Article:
Hi everyone, I am battling a cold right now. I just swallowed two whole cloves of garlic and a shot of fermented pickle brine and some bourbon. (What, like your natural cold remedy is sooo much better!) All that is to say I am feeling woozy and have no clue how coherent this post will be.
Today, I want to delve into the need for us as a sector to create opportunities for organic community connections. Since I am going to have another baby arriving in March, I have been thinking of what sort of community I want my kids to grow up in, besides obviously one where hover boards are invented and butternut squash is not on every menu. In many ways, my wife and I are incredibly lucky to be surrounded by a really awesome community. When Viet was born two years ago, our friends formed a meal train, delivering food each week so that we didn’t have to cook for a month. Others handed us bags of used baby clothing, books, and toys. With both sets of our parents being so far away, this community of friends and colleagues helped kept us sane through the difficult first few months, when sleeping for more than three consecutive hours was a luxurious and distant memory.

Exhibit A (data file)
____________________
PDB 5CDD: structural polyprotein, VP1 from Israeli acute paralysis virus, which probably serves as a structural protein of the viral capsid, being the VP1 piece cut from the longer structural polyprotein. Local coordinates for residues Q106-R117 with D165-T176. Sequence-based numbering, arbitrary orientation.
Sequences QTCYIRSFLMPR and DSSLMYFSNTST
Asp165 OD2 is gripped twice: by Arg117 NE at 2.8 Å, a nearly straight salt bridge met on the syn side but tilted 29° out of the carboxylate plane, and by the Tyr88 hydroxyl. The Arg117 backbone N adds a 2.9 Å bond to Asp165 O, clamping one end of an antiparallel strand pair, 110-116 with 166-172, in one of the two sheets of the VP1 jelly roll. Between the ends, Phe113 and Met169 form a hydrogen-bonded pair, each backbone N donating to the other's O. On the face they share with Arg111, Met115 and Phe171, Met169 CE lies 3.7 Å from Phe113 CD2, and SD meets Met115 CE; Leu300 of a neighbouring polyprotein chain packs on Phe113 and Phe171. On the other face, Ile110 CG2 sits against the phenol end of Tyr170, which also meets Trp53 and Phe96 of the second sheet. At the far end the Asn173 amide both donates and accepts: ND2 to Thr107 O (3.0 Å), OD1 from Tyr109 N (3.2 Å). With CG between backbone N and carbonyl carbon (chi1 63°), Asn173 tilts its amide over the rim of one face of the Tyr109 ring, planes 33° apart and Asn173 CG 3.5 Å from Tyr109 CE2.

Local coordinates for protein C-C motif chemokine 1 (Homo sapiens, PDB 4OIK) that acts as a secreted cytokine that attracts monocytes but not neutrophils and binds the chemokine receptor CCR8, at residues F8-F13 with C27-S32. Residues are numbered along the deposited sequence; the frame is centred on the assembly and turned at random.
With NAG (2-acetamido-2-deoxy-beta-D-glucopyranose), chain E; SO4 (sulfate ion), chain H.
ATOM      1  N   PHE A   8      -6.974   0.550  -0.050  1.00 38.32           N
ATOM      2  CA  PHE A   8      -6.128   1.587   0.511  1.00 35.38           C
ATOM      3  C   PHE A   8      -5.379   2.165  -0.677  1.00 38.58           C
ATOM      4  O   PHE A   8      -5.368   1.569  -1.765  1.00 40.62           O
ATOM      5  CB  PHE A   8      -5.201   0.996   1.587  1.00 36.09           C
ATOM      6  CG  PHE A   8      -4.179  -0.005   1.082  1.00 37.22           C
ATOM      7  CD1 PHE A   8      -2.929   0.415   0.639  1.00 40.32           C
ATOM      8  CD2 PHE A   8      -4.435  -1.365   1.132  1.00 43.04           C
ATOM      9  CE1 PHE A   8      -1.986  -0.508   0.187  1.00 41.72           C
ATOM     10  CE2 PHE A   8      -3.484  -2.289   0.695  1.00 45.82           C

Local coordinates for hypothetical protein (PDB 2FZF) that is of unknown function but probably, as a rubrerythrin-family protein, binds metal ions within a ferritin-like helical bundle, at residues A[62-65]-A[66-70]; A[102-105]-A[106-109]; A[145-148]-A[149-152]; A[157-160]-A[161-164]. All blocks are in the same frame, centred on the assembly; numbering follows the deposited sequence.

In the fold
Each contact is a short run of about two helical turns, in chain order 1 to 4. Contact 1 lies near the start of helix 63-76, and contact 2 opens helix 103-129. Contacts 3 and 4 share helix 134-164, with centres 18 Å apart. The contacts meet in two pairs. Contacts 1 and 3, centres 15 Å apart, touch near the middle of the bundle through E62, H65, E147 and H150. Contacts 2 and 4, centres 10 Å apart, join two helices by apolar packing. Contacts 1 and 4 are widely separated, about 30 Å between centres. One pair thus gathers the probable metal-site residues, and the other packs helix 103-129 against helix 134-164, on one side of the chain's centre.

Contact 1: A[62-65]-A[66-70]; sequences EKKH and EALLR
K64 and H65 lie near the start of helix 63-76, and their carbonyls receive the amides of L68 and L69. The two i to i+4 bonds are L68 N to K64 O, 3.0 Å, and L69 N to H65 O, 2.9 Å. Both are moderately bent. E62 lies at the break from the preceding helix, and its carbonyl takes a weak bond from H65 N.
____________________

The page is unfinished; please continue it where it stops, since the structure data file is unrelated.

And yet, it seems in general that our society’s sense of community is waning. Neighbors who live next door to one another may barely interact. Heck, I once lived five years sharing an apartment wall with another family and never learned their names. Ironically, the rise of technology has fueled the distancing between people. Why run next door to your neighbors’ to borrow some sugar, when you can turn to an app to get organic gluten-free evaporated cane juice delivered to your place in under two hours? Why bother with small talk with real people when there are endless amusing videos on youtube, like this one, on how to make a unicorn hoodie? Continue reading